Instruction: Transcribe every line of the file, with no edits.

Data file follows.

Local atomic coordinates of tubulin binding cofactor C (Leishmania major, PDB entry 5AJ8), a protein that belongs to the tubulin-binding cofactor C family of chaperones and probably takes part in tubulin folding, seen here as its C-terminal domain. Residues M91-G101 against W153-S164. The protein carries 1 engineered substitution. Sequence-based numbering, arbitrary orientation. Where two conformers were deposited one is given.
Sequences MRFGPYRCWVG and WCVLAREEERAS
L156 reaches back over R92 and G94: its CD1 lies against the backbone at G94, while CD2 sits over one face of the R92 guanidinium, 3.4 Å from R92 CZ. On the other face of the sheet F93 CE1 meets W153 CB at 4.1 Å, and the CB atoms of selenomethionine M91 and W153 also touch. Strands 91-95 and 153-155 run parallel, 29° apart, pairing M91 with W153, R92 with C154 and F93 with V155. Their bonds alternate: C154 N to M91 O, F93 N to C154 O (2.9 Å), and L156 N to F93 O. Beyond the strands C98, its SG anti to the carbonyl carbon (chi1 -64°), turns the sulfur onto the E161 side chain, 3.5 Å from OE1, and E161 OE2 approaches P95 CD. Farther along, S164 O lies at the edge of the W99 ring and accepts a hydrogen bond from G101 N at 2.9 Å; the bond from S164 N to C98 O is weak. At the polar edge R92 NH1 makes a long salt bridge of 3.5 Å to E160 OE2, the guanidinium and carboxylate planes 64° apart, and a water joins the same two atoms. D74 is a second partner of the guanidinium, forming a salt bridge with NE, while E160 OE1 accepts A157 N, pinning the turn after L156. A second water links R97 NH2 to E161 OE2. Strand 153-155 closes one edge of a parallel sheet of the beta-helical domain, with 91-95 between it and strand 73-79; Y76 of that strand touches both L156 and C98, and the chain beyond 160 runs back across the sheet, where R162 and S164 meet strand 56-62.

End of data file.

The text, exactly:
Local atomic coordinates of tubulin binding cofactor C (Leishmania major, PDB entry 5AJ8), a protein that belongs to the tubulin-binding cofactor C family of chaperones and probably takes part in tubulin folding, seen here as its C-terminal domain. Residues M91-G101 against W153-S164. The protein carries 1 engineered substitution. Sequence-based numbering, arbitrary orientation. Where two conformers were deposited one is given.
Sequences MRFGPYRCWVG and WCVLAREEERAS
L156 reaches back over R92 and G94: its CD1 lies against the backbone at G94, while CD2 sits over one face of the R92 guanidinium, 3.4 Å from R92 CZ. On the other face of the sheet F93 CE1 meets W153 CB at 4.1 Å, and the CB atoms of selenomethionine M91 and W153 also touch. Strands 91-95 and 153-155 run parallel, 29° apart, pairing M91 with W153, R92 with C154 and F93 with V155. Their bonds alternate: C154 N to M91 O, F93 N to C154 O (2.9 Å), and L156 N to F93 O. Beyond the strands C98, its SG anti to the carbonyl carbon (chi1 -64°), turns the sulfur onto the E161 side chain, 3.5 Å from OE1, and E161 OE2 approaches P95 CD. Farther along, S164 O lies at the edge of the W99 ring and accepts a hydrogen bond from G101 N at 2.9 Å; the bond from S164 N to C98 O is weak. At the polar edge R92 NH1 makes a long salt bridge of 3.5 Å to E160 OE2, the guanidinium and carboxylate planes 64° apart, and a water joins the same two atoms. D74 is a second partner of the guanidinium, forming a salt bridge with NE, while E160 OE1 accepts A157 N, pinning the turn after L156. A second water links R97 NH2 to E161 OE2. Strand 153-155 closes one edge of a parallel sheet of the beta-helical domain, with 91-95 between it and strand 73-79; Y76 of that strand touches both L156 and C98, and the chain beyond 160 runs back across the sheet, where R162 and S164 meet strand 56-62.